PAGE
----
Comparison of the Chemical Composition of Gaseous Oxidized Mercury in the Atmosphere at Three Different Locations in Nevada

Thursday, 18 December 2014
Keith Heidecorn1, Jiaoyan Huang1 and Mae Sexauer Gustin2, (1)University of Nevada Reno, Reno, NV, United States, (2)University of Nevada-Reno, Reno, NV, United States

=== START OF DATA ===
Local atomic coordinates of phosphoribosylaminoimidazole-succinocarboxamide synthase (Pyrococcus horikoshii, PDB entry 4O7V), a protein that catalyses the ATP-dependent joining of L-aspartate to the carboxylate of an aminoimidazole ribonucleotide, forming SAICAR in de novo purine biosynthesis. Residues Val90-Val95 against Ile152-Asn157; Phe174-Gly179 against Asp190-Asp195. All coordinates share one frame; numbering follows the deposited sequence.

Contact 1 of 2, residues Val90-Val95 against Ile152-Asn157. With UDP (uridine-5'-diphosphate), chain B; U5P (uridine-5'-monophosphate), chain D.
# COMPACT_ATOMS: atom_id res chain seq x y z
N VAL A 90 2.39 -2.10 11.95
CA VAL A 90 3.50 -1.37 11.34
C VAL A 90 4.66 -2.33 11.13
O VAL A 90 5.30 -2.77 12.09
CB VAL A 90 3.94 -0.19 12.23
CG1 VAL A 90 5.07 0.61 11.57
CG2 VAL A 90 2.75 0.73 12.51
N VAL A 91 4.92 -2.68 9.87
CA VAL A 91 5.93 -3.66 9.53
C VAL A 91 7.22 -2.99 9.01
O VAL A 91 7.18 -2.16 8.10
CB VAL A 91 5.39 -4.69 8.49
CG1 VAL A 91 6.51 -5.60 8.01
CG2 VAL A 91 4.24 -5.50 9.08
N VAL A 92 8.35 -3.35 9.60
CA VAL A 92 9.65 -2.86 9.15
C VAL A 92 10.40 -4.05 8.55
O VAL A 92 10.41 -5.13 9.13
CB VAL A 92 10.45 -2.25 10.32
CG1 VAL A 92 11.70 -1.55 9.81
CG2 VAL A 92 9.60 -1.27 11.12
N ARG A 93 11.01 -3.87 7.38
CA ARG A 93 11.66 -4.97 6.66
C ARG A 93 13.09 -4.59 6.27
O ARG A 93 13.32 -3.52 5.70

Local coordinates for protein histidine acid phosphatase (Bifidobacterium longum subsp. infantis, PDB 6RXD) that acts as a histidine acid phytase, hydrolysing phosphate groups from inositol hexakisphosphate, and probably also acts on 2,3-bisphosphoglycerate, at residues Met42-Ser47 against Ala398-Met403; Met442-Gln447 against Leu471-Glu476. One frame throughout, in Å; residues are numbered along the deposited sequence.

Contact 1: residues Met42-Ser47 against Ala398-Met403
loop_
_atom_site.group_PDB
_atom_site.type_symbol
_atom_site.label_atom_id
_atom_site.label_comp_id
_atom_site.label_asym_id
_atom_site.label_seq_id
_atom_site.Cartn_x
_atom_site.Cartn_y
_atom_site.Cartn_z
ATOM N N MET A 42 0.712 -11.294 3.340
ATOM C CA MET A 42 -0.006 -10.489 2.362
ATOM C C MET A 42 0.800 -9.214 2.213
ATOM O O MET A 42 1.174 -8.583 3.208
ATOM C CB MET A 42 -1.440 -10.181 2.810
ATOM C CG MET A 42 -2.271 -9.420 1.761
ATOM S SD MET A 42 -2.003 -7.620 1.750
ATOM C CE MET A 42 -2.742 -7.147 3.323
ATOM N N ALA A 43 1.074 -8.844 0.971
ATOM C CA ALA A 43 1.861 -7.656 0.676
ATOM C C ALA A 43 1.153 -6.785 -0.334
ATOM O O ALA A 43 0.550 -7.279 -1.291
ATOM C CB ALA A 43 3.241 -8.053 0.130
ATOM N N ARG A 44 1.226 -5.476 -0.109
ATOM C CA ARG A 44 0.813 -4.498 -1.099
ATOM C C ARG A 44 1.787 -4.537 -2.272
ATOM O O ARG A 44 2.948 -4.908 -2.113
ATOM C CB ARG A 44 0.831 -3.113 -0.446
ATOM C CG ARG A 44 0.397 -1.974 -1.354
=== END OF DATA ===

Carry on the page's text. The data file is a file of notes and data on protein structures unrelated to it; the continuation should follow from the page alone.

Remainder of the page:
There are three forms of mercury (Hg) in the atmosphere, gaseous elemental Hg (GEM), gaseous oxidized Hg (GOM), and particle-bound Hg (PBM). All forms of Hg are deposited from the atmosphere; however, because oxidized Hg is more available for methylation in ecosystems it is of significant concern. Recent work has suggested that different chemical compounds of GOM exist in the atmosphere. Each has unique chemical and physical properties. Understanding the relative abundances and properties of GOM in the atmosphere is critical for assessing the potential impacts on human and ecological health. A newly developed active system that measures the chemical form and concentration of GOM was deployed with triplicate nylon and cation-exchange membranes, respectively. Membranes were deployed and collected every two weeks at highway, free-troposphere, and agricultural impacted sites. Nylon membranes are used to estimate potential GOM compounds using thermodesorption and cation-exchange membranes are assumed to collect all GOM. The objective of this study was to understand distribution and chemistry of GOM compounds in the atmosphere, at these three locations with different oxidants. Thermodesorption profiles were generated using a laboratory system consisting of a custom-built eight-port manifold system and compared to profiles developed from samples collected from the field. GOM profiles developed in the laboratory were created from permeation of GOM from solid compounds: HgCl2, HgBr2, HgO, Hg(NO3)2, and HgSO4. Results indicate different forms of GOM across space and time. GOM concentrations were observed to be 33% higher at the free-troposphere site compared to the highway-impacted site. Data suggest that different Hg reactions are occurring at different sites.